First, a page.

This ties into a trend that is top of mind for marketers today. Brand loyalty isn't as much of a decision maker as it was a few years ago. Car shoppers can buy a quality product from BMW, or Audi, or Honda... or even Kia. It's said that nearly 70% of consumers can be swayed in the store re: which product to buy. There are, of course exceptions. Cigarettes, for example. Smokers are fanatically loyal to their Camels or Kools. Maybe we're all protective of the things we love, that hurt us; the Late Great Vonnegut once called smoking the only socially acceptable form of suicide. But smoking isn't quite so cool anymore (and curiously enough, dying is much less trendy than it was a decade ago). Today it seems that its much cooler to live, and help others live.

And brands that are thriving most today are ones partnering with causes beyond their brand. Mini and Nature Conservancy share billboards (and messaging). Greenbuild is growing by leaps and bounds during a time when many interiors expos are dying on the vine, or struggling to reposition themselves.

Or the glory story: the Project (RED) campaign, which is brilliant because it takes all comers and uses their products, motives, everything, for good. As the associated brands are clamoring for attention, as actors scramble to be included in the latest photo shoot, the full weight of the marketing machine truly is helping save lives. I was in New York this week at an eco-savvy fashion show and saw one of the ├╝berhip models wearing an ├╝bertiny HAMME(RED) t-shirt from the Gap. At first, skepticism kicked in and I wanted to poke a bit of fun at the apparent incongruity between his context and the (RED) context, but I stopped short. Irony was trumped by the cause. Whatever his reasons for wearing the shirt, whatever Gap's motivation, the fact is that his shirt provided 41 doses of nevirapine treatments to a pregnant woman in Africa, to prevent the transmission of HIV to her child. And this is something wonderful.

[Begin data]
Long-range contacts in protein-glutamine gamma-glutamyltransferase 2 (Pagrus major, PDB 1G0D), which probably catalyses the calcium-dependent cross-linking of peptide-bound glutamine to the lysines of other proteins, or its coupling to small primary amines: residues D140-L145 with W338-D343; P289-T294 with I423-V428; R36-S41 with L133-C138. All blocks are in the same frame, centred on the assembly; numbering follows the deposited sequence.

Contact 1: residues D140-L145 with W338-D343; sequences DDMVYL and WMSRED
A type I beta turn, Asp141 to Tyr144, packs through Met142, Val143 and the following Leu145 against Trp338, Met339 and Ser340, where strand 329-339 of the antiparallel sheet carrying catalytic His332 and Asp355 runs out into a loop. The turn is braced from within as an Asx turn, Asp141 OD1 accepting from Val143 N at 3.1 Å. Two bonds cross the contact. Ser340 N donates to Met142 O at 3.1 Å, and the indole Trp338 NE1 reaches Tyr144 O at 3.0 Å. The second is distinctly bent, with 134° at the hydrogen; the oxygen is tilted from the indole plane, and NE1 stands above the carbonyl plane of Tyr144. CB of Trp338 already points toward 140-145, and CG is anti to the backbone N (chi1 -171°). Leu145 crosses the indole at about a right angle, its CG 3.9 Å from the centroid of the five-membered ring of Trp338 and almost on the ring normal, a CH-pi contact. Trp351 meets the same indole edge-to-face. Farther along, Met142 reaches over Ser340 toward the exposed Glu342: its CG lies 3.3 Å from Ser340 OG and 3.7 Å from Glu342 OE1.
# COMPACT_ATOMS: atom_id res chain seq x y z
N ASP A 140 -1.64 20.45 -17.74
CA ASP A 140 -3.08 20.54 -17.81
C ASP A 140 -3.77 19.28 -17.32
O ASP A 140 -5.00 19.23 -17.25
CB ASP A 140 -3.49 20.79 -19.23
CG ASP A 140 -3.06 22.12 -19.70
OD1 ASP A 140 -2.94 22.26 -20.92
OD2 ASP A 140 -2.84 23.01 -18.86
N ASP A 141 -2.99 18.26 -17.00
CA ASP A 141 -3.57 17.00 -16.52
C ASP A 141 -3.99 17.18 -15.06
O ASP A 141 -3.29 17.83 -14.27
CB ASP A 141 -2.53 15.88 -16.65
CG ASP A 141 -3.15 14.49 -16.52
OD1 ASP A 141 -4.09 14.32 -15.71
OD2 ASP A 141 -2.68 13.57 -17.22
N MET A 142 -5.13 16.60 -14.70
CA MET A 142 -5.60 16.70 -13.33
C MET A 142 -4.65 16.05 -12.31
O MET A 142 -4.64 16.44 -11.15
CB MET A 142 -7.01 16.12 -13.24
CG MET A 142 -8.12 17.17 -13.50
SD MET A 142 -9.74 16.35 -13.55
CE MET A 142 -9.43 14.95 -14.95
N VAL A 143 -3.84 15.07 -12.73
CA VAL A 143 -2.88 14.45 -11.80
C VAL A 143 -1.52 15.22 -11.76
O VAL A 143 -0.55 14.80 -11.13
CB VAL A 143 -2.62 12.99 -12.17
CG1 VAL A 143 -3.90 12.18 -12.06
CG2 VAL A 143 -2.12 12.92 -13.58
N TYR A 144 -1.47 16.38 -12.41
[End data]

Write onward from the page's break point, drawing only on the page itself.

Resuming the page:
Frankly, I believe that consumers don't enjoy being skeptical. It can be
fun and funny, but it was much more fun to have my mouth shut by the truth of the (RED) t-shirt. Because like many people out there, I love to be surprised by truth and goodness.

Corporations aren't incompetent - far from it. And they go where the demand is, shaping it along the way. It'll be interesting to see how branding responds to a market that refuses to choose between X and Y. We'll see more brands unite around sustainable causes, for sure. Hopefully their ad budgets will help reduce environmental and human injustices (here's a starting point: fashion has always depended on developing nations. Some work to be done there). At Tricycle, we're glad to be associated with many groups that promote sustainable causes, because these relationships offer more situations where we can push for reducing unnecessary design waste, and continue to insist that something that is not made cannot be wasteful.

And where, perhaps above all, we can continue to promote transparency in these organizations. Because the company that says the same (true) thing in public and in private will move forward, while others find themselves backpedaling through backlash.

“Sound Off” is an op/ed post by editors of the Tricycle blog. The opinions may or may not reflect those of the Company. Caleb Ludwick is communications director of Tricycle, Inc. He now owns a (RED) t-shirt.